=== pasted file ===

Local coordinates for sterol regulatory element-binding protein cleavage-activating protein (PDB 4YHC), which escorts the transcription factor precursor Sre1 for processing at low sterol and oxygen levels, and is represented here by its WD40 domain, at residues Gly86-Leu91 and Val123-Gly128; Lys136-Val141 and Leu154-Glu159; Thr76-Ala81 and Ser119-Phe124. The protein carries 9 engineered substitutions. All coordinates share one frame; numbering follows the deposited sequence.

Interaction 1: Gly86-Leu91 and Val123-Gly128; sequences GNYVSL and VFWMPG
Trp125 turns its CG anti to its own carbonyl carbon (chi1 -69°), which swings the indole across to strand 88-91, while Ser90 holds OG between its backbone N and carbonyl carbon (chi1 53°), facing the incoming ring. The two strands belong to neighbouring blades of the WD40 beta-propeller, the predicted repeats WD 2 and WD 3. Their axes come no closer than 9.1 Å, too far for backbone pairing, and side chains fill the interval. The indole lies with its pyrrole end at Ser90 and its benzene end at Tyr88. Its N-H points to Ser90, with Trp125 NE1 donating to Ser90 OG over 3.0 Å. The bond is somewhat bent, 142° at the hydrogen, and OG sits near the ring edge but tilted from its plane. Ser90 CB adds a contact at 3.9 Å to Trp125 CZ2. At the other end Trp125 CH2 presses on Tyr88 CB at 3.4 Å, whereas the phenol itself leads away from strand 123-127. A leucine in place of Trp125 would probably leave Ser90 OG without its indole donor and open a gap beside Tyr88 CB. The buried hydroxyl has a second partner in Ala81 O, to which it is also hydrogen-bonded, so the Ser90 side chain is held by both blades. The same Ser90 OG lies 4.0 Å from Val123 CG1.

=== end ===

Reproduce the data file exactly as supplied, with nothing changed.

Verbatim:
Local coordinates for sterol regulatory element-binding protein cleavage-activating protein (PDB 4YHC), which escorts the transcription factor precursor Sre1 for processing at low sterol and oxygen levels, and is represented here by its WD40 domain, at residues Gly86-Leu91 and Val123-Gly128; Lys136-Val141 and Leu154-Glu159; Thr76-Ala81 and Ser119-Phe124. The protein carries 9 engineered substitutions. All coordinates share one frame; numbering follows the deposited sequence.

Interaction 1: Gly86-Leu91 and Val123-Gly128; sequences GNYVSL and VFWMPG
Trp125 turns its CG anti to its own carbonyl carbon (chi1 -69°), which swings the indole across to strand 88-91, while Ser90 holds OG between its backbone N and carbonyl carbon (chi1 53°), facing the incoming ring. The two strands belong to neighbouring blades of the WD40 beta-propeller, the predicted repeats WD 2 and WD 3. Their axes come no closer than 9.1 Å, too far for backbone pairing, and side chains fill the interval. The indole lies with its pyrrole end at Ser90 and its benzene end at Tyr88. Its N-H points to Ser90, with Trp125 NE1 donating to Ser90 OG over 3.0 Å. The bond is somewhat bent, 142° at the hydrogen, and OG sits near the ring edge but tilted from its plane. Ser90 CB adds a contact at 3.9 Å to Trp125 CZ2. At the other end Trp125 CH2 presses on Tyr88 CB at 3.4 Å, whereas the phenol itself leads away from strand 123-127. A leucine in place of Trp125 would probably leave Ser90 OG without its indole donor and open a gap beside Tyr88 CB. The buried hydroxyl has a second partner in Ala81 O, to which it is also hydrogen-bonded, so the Ser90 side chain is held by both blades. The same Ser90 OG lies 4.0 Å from Val123 CG1.